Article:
Study Explores Consumer Acceptance of ‘Ugly’ Produce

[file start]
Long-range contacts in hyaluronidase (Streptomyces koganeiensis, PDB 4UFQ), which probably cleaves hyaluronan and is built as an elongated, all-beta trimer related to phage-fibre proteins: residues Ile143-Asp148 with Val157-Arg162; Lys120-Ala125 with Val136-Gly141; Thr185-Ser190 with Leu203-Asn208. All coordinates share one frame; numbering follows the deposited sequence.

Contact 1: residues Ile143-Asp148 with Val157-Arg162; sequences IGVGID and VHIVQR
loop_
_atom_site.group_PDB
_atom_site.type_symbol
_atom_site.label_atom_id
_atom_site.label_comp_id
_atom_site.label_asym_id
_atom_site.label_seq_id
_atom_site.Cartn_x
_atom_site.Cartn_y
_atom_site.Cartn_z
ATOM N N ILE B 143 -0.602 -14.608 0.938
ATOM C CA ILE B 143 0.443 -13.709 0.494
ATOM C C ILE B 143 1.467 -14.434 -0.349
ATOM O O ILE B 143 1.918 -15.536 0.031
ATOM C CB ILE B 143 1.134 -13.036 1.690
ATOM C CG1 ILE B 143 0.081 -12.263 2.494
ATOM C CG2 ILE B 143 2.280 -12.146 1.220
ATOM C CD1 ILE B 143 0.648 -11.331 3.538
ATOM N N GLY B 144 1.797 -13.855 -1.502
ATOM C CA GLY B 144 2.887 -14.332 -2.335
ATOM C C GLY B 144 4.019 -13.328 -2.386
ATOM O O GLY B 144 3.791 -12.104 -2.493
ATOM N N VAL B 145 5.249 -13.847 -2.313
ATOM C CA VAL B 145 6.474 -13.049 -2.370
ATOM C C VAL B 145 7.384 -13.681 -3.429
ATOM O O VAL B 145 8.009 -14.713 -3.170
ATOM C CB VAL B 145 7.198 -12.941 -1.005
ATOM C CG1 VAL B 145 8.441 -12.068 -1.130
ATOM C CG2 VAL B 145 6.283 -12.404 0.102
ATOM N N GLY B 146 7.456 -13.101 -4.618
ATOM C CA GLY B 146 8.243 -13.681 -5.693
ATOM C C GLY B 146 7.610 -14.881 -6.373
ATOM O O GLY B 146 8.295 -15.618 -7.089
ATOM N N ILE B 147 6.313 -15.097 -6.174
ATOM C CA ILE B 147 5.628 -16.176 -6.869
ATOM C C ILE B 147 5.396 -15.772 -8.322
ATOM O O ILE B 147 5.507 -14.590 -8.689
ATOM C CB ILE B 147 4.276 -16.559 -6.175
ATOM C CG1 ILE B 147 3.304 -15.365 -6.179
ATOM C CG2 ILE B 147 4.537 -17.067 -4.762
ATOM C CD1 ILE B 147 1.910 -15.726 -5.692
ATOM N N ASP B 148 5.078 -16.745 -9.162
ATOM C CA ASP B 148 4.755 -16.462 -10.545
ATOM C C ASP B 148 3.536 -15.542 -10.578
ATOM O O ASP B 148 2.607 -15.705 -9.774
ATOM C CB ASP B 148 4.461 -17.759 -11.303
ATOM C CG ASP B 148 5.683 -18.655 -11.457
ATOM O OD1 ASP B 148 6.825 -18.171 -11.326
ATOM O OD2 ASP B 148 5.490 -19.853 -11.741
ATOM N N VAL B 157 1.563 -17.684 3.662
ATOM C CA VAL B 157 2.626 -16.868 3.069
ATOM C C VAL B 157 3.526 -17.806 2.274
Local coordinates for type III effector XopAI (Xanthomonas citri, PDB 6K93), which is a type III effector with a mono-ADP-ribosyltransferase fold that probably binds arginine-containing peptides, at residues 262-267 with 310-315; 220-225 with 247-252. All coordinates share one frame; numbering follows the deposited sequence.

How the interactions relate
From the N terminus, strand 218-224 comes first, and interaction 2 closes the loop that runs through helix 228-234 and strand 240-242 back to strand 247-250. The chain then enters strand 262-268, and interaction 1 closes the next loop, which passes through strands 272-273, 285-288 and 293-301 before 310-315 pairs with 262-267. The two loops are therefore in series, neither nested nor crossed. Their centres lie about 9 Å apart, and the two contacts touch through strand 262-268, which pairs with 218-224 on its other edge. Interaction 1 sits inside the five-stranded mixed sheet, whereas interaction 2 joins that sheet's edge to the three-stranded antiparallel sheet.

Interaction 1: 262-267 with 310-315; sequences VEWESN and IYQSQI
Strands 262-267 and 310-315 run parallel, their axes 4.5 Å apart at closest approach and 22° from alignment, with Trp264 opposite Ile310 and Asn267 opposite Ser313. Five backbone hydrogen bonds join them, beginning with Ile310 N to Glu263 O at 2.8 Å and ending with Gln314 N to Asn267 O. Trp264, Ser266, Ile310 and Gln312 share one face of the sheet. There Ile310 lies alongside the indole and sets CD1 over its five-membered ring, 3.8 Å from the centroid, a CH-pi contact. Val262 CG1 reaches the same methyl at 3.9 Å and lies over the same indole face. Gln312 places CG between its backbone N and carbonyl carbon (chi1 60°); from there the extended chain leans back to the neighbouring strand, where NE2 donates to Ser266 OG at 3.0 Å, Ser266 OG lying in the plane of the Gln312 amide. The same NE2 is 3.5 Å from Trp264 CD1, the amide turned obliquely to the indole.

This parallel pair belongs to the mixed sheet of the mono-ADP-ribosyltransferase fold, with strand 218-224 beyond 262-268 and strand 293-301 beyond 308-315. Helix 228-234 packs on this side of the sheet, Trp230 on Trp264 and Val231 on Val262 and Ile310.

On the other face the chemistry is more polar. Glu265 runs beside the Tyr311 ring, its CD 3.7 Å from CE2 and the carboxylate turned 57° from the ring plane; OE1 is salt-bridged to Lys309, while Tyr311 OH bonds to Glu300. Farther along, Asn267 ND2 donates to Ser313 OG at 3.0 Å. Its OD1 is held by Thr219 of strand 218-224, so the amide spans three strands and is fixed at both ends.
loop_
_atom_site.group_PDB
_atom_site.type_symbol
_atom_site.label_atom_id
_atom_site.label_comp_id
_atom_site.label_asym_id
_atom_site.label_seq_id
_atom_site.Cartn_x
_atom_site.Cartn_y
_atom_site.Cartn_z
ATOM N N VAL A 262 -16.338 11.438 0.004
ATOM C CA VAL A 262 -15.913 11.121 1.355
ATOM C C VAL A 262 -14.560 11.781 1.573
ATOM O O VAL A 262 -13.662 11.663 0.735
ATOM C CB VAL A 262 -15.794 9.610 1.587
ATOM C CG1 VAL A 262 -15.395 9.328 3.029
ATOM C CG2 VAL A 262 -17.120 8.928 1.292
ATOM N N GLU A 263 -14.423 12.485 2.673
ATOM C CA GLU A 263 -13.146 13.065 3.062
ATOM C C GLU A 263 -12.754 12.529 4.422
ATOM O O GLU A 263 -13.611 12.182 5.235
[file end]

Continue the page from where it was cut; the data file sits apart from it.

The Ohio State University published results of a study that examined consumer willingness to purchase cosmetically imperfect produce. The study showed that consumers in a farmers market setting would purchase carrot bundles that contained up to 40% misshapen carrots, if they were accompanied by explanations of both their health equivalence and that using them prevents food waste. This research focused on winning consumer acceptance of imperfect produce without discounting it, a strategy that undermines the food value chain. Although consumer willingness to pay was lower when any imperfect carrots were included in a bunch, consumer acceptance increased with education. This study helped analyze the price point that would make harvesting “ugly” produce profitable for farmers.